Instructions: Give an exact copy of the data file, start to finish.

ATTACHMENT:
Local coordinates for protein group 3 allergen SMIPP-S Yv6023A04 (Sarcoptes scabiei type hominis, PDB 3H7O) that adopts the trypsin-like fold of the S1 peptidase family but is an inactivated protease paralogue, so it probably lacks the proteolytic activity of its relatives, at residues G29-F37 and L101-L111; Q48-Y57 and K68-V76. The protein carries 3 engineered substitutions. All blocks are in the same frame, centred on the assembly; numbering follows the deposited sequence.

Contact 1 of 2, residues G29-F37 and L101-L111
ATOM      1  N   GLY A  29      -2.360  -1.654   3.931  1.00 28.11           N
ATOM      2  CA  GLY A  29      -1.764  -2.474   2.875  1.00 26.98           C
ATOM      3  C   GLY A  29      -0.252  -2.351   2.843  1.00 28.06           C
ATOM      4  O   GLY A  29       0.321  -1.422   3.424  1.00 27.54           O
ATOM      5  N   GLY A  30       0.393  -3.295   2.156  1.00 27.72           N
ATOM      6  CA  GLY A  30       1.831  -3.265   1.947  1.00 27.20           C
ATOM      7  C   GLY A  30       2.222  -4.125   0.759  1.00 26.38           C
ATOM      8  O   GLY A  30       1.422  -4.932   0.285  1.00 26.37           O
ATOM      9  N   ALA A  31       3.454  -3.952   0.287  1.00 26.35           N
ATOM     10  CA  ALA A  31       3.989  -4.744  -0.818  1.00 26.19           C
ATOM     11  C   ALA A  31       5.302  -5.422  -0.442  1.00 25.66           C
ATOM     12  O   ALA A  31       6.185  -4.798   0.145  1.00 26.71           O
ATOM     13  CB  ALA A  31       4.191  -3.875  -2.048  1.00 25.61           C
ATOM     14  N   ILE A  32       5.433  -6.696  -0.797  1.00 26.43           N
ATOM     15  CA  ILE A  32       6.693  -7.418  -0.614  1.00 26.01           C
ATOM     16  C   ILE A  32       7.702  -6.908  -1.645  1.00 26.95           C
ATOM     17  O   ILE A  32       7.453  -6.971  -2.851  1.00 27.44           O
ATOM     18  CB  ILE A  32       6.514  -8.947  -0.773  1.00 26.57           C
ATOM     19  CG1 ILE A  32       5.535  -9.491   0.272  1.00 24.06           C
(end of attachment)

Local coordinates for protein group 3 allergen SMIPP-S Yv6023A04 (Sarcoptes scabiei type hominis, PDB 3H7O) that adopts the trypsin-like fold of the S1 peptidase family but is an inactivated protease paralogue, so it probably lacks the proteolytic activity of its relatives, at residues G29-F37 and L101-L111; Q48-Y57 and K68-V76. The protein carries 3 engineered substitutions. All blocks are in the same frame, centred on the assembly; numbering follows the deposited sequence.

Contact 1 of 2, residues G29-F37 and L101-L111
ATOM      1  N   GLY A  29      -2.360  -1.654   3.931  1.00 28.11           N
ATOM      2  CA  GLY A  29      -1.764  -2.474   2.875  1.00 26.98           C
ATOM      3  C   GLY A  29      -0.252  -2.351   2.843  1.00 28.06           C
ATOM      4  O   GLY A  29       0.321  -1.422   3.424  1.00 27.54           O
ATOM      5  N   GLY A  30       0.393  -3.295   2.156  1.00 27.72           N
ATOM      6  CA  GLY A  30       1.831  -3.265   1.947  1.00 27.20           C
ATOM      7  C   GLY A  30       2.222  -4.125   0.759  1.00 26.38           C
ATOM      8  O   GLY A  30       1.422  -4.932   0.285  1.00 26.37           O
ATOM      9  N   ALA A  31       3.454  -3.952   0.287  1.00 26.35           N
ATOM     10  CA  ALA A  31       3.989  -4.744  -0.818  1.00 26.19           C
ATOM     11  C   ALA A  31       5.302  -5.422  -0.442  1.00 25.66           C
ATOM     12  O   ALA A  31       6.185  -4.798   0.145  1.00 26.71           O
ATOM     13  CB  ALA A  31       4.191  -3.875  -2.048  1.00 25.61           C
ATOM     14  N   ILE A  32       5.433  -6.696  -0.797  1.00 26.43           N
ATOM     15  CA  ILE A  32       6.693  -7.418  -0.614  1.00 26.01           C
ATOM     16  C   ILE A  32       7.702  -6.908  -1.645  1.00 26.95           C
ATOM     17  O   ILE A  32       7.453  -6.971  -2.851  1.00 27.44           O
ATOM     18  CB  ILE A  32       6.514  -8.947  -0.773  1.00 26.57           C
ATOM     19  CG1 ILE A  32       5.535  -9.491   0.272  1.00 24.06           C